Hilda: And I think we're seeing more and more of that amongst young women. We, I mean, I think even just among us to think if you think of your first, uh, sexual encounter, uh, it's not that you were, it was something that you had been told about or you knew exactly what to expect, but you, it's information that you hear from outside of, you know, um, the, the walls of what you would call home. Um, and I think that's one of the key barriers that we're having, I think within our societies is that we do not have, I mean within the, within our homes, where our young women are growing up. They don't have that safe space and they're not learning these things from home. They learn everything else from home, going to school, focusing on school, doing well. But the one key thing that the know that's not being instilled in them is uh, about how real life is like out there and with regards particularly to um, to you know their sexuality. So yeah, I think that's also one of the barriers that we're having within our societies that are young women. We get to learn about all these things outside of our homes and yet everything else we're learning from home.

Jennie: What about access to comprehensive sex education in your countries? [laughter] I mean I can start. I mean I grew up in rural Wisconsin and I went to a Catholic school, so my version of sex education was the, if you've seen the movie Mean Girls, like you're going to have sex and you're going to die. Like yeah, it was not by any means comprehensive and helpful later in life.

Thandie: Um I think it's the same because we have what we call life skills...

Jennie: Ah yes I had "Valuing your Sexuality"

Thandie: So you know, the all these, um, little this, this, this and that, but never really the big things. You know, they never really dig deep into the, you know, the sexuality component. So you have, um, older men and older women teaching you about, okay, so this is what happens when people have sex, kids just don't pop up. Um, people have sex, but usually married people have sex and you can't really have, um, sex outside marriage because it's a taboo. So you know, you're all gonna burn and die. [laughter]

Jennie: That sounds familiar.

Thandie: Exactly. So it's, it doesn't really, um, give you opportunities to ask more questions or talk about what you're going through, cause it's more like I might die or they might tell my mom, cause you know, it's a very, these are very small communities and everybody knows everybody and people are talking. So you don't assume like that kid like oh so you're that terrible kid, Huh? So yeah, usually not comprehensive.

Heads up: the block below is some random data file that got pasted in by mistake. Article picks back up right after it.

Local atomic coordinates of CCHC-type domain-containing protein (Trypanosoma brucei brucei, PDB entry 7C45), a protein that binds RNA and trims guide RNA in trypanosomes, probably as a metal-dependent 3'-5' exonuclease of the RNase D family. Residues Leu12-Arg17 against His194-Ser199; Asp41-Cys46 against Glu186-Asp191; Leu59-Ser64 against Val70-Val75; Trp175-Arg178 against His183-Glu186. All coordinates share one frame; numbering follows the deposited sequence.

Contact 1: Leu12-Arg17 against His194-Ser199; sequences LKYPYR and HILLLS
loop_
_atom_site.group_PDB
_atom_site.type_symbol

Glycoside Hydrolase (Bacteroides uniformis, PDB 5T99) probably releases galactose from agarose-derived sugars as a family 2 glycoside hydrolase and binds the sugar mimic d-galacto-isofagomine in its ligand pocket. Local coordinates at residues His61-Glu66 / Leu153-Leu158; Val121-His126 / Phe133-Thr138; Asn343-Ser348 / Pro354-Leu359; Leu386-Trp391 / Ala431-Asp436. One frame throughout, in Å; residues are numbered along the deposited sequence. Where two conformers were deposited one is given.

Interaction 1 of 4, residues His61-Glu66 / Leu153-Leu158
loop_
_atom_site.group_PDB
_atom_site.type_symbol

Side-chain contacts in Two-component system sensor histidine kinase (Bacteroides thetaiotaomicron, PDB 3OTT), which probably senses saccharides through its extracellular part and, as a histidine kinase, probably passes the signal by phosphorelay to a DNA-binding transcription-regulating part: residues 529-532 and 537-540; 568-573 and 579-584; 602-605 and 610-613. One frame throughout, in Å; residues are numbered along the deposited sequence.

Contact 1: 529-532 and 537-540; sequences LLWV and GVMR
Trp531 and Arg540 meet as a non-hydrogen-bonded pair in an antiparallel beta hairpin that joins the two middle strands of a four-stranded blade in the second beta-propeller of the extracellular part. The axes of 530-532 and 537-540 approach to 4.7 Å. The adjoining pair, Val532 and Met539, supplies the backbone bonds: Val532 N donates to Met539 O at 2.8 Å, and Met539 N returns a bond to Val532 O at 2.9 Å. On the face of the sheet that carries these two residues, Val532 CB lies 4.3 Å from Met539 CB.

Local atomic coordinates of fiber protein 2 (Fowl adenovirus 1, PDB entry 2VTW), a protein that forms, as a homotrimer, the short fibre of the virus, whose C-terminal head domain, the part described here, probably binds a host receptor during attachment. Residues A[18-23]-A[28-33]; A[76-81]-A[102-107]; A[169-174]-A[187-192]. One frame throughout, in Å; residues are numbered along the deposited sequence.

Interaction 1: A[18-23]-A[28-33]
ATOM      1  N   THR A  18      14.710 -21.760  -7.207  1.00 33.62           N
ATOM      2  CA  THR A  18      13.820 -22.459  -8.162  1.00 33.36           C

Lilian: The situation is similar in Tanzania, we do have an element of comprehensive sexual education in schools, certain levels of school actually. And like Thandie mentioned that you, you're given the knowledge in brackets, like you are not told everything and you can't really ask everything because of the age gap that is there. But then as a, um, at the same time, you can't really ask certain questions because of the shaming around sexual education from your colleagues in class as well. And remember this same teacher is a parent back home again. So if my parents back home cannot give me certain information because they are expecting my teacher to do that, it is the role of my teacher, then he, he's a parent. Oh, she is a parent as well. So there's that way of wearing that character and just go all parents aren't asked everywhere. Yeah.

Hilda: Yeah. I think it's very similar in Zimbabwe too. We do have a program that's being run in a tertiary institutions, but I think yeah, that you mean, like Lillian said from Tanzania, one of the challenges we have is the people who are presenting this information and knowledge to our young women. Um, the, uh, not necessarily youth friendly, um, people, and they're much older. So if a young person is actually listening to this much older person its more like you're listening to your mom and dad and already if it's so difficult, um, having your mom and dad, you know, communicate about such issues, the chances of you then listening and it's your lecturer who's um, giving you this information, very information is very slim, you know, which creates the, the barrier. And I think it also doesn't open up for our young women to be able to engage and questions they may specifically have, uh, regarding their sexual health.

Lilian: And considering we're in this digital era, do parents really want us to learn everything from the Internet? This is a good question to everyone.

Jennie: I mean you guys are going to get them...young people are going to get the information somewhere.

Lilian: Yes. Wrong information sometimes.

Hilda: Most of the time.

Jennie: Um, so you talked about the importance of having youth involved in services. Do you see some of the peer-to-peer education happening in an organized manner around sex education and services as well?

Lilian: There is. It's, it's been a thing of late using peers... Peers to reach out to peers. But then I don't think is something that is national wide yet. And yeah, I think we're getting there.

Thandie: Um, I think it's similar with Tanzania. In Malawi we have, we have some programs, we have some programs that um, peer to peer mentorship or you know, we have what they call the girl guides. So the girl and, and you know, convey messages on sex or protective health, HIV or those things. But then we don't really have much of it, you know, it's there, but like at a very minimal skills.